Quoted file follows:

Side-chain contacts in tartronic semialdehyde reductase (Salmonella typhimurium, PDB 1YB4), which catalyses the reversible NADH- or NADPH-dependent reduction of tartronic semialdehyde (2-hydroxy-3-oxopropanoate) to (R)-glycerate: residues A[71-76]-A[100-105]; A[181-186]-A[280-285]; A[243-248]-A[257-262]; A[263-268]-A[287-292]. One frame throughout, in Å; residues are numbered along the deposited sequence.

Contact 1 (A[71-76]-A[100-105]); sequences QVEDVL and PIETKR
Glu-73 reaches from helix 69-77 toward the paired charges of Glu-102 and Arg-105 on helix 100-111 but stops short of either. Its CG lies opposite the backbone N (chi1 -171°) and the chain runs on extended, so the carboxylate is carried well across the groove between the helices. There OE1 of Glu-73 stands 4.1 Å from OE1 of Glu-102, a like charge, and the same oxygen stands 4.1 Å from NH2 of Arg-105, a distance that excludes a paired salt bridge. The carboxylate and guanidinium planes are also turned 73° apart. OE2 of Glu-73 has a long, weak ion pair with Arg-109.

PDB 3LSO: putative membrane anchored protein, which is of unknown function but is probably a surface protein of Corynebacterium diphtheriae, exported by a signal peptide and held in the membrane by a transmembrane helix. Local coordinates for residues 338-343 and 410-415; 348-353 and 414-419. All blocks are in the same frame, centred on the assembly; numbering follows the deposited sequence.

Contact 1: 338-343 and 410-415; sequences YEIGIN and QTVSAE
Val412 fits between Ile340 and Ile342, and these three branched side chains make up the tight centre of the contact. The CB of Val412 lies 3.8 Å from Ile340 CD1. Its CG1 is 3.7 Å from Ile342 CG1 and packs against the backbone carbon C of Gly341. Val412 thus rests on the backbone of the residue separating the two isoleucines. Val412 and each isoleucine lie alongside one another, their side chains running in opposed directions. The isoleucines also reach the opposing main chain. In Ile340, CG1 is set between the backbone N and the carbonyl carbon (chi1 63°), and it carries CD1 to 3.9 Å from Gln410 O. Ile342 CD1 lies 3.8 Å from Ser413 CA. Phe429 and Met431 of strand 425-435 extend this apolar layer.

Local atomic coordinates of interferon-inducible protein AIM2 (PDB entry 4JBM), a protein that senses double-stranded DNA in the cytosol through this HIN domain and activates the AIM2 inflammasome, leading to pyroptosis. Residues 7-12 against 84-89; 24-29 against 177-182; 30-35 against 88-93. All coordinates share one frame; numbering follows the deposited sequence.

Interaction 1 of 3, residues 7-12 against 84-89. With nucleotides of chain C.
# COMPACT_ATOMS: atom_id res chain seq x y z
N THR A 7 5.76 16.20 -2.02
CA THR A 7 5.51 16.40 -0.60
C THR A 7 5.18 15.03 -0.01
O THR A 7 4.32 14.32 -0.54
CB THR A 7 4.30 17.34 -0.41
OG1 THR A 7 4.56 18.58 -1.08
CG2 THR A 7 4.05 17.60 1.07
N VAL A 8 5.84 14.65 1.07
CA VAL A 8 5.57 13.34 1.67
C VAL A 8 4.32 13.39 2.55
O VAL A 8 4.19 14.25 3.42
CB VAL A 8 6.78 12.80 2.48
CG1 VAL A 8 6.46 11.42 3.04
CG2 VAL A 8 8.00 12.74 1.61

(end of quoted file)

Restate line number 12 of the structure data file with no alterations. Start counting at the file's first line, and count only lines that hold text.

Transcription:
C THR A 7 5.18 15.03 -0.01